Guest post by Indur M. Goklany
Damian Carrington’s Environment Blog at the Guardian proclaims: Climate deal: A guarantee our children will be worse off than us. This myth —perhaps myth-take would be a better word—has been addressed previously at WUWT.
In the post—Are today’s poorer generations morally obliged to solve problems that may or may not confront tomorrow’s much wealthier generations?—it was shown that even after accounting for the worst case estimates of damages due to climate change under the warmest IPCC scenario, the average inhabitant of today’s developing countries will be at least twice as wealthy in 2100 as the average American today. By 2200, the former will be almost three times wealthier than the latter.
See the following figure.
Figure: Net GDP per capita, 1990-2200, after accounting for the 95th percentile estimate of damages from global warming per the Stern Review for four major IPCC emission and climate scenarios. The Stern Review estimate accounts for damages from market impacts, non-market (i.e., environment and public health) impacts and the risk of catastrophe. For 2100 and 2200, the scenarios are arranged from the warmest (A1FI) on the left to the coolest (B1) on the right. The average global temperature increase from 1990 to 2085 for the scenarios are as follows: 4°C for AIFI, 3.3°C for A2, 2.4°C for B2, and 2.1°C for B1. For context, in 2006, GDP per capita for industrialized countries was $19,300; the United States, $30,100; and developing countries, $1,500. Source: Indur M. Goklany, “Discounting the Future.” Regulation, Spring 2009, Vol. 32, pp. 36–40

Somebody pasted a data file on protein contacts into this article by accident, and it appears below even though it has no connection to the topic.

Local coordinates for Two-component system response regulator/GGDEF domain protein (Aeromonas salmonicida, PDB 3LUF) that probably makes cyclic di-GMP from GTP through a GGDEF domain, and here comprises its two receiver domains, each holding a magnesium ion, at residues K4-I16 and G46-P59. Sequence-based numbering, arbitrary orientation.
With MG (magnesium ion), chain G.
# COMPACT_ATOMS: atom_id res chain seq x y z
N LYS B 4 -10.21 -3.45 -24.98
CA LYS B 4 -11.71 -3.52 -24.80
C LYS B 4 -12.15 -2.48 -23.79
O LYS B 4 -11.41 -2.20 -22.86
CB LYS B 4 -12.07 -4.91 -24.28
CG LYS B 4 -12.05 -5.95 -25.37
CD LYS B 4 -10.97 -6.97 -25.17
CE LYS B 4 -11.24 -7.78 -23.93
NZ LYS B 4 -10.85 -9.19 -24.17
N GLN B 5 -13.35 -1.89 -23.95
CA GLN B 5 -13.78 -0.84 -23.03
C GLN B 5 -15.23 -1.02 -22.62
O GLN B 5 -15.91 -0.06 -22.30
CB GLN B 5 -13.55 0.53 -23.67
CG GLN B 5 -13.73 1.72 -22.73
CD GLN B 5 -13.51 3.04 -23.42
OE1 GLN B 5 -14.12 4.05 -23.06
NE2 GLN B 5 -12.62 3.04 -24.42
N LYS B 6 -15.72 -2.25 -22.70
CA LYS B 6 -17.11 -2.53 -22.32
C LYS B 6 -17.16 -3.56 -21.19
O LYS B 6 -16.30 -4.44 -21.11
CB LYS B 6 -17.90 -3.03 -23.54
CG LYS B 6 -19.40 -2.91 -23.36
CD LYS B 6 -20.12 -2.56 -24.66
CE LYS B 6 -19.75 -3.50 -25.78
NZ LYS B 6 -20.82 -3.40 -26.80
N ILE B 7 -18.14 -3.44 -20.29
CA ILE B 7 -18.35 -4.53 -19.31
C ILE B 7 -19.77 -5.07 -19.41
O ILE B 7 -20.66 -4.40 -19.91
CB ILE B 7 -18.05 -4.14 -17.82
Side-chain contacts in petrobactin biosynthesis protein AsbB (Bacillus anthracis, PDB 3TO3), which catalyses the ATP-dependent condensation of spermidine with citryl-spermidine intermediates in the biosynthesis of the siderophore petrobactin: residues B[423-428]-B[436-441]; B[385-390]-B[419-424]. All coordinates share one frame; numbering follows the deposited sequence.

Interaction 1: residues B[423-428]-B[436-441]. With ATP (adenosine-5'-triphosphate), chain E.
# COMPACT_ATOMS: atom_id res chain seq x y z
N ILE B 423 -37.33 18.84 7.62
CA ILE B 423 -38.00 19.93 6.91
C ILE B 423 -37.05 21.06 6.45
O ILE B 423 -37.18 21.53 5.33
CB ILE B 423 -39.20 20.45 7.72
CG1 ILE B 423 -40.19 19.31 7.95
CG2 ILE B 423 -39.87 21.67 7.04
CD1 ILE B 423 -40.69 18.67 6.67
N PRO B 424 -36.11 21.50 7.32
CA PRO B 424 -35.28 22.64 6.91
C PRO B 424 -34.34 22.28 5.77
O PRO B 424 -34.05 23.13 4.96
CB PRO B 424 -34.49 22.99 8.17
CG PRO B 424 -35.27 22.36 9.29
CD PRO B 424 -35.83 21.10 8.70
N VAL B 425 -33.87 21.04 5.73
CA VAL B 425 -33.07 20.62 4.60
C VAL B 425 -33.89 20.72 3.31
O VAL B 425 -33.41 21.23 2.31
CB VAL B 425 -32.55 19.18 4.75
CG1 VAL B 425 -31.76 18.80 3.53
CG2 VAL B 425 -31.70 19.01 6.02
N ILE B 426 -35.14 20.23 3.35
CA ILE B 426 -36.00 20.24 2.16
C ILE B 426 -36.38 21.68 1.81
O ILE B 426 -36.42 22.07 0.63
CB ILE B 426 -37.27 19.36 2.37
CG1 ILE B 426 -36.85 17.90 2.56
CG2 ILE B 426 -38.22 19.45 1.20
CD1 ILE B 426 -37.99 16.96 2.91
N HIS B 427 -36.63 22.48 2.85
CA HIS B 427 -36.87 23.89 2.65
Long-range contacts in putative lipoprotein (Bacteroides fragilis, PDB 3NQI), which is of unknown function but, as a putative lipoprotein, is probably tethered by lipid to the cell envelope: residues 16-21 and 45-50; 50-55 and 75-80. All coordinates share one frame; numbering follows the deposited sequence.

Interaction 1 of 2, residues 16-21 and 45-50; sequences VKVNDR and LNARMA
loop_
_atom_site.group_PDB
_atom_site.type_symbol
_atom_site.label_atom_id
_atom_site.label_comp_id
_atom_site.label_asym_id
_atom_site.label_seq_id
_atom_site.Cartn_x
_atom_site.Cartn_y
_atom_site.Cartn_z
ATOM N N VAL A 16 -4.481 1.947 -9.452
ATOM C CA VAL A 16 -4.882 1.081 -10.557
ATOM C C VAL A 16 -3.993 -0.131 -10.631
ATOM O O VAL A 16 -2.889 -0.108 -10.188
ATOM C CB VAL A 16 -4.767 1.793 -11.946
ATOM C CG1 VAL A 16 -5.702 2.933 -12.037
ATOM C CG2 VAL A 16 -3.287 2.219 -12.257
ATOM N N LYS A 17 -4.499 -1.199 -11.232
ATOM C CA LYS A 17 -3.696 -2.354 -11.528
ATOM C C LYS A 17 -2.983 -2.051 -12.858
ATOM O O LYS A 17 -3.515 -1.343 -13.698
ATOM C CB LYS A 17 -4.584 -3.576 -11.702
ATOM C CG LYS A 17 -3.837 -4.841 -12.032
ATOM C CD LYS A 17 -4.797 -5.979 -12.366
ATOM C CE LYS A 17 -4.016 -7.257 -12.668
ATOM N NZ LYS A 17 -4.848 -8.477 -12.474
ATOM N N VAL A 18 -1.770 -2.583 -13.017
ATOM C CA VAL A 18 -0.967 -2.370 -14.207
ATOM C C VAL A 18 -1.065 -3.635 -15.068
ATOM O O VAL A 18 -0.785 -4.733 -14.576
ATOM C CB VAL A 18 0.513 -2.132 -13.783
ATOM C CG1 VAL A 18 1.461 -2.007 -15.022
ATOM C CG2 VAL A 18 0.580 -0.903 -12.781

There is simply no basis for the Damian Carrington’s claim. In fact, this figure indicates that higher economic growth will more than offset any damages from climate change.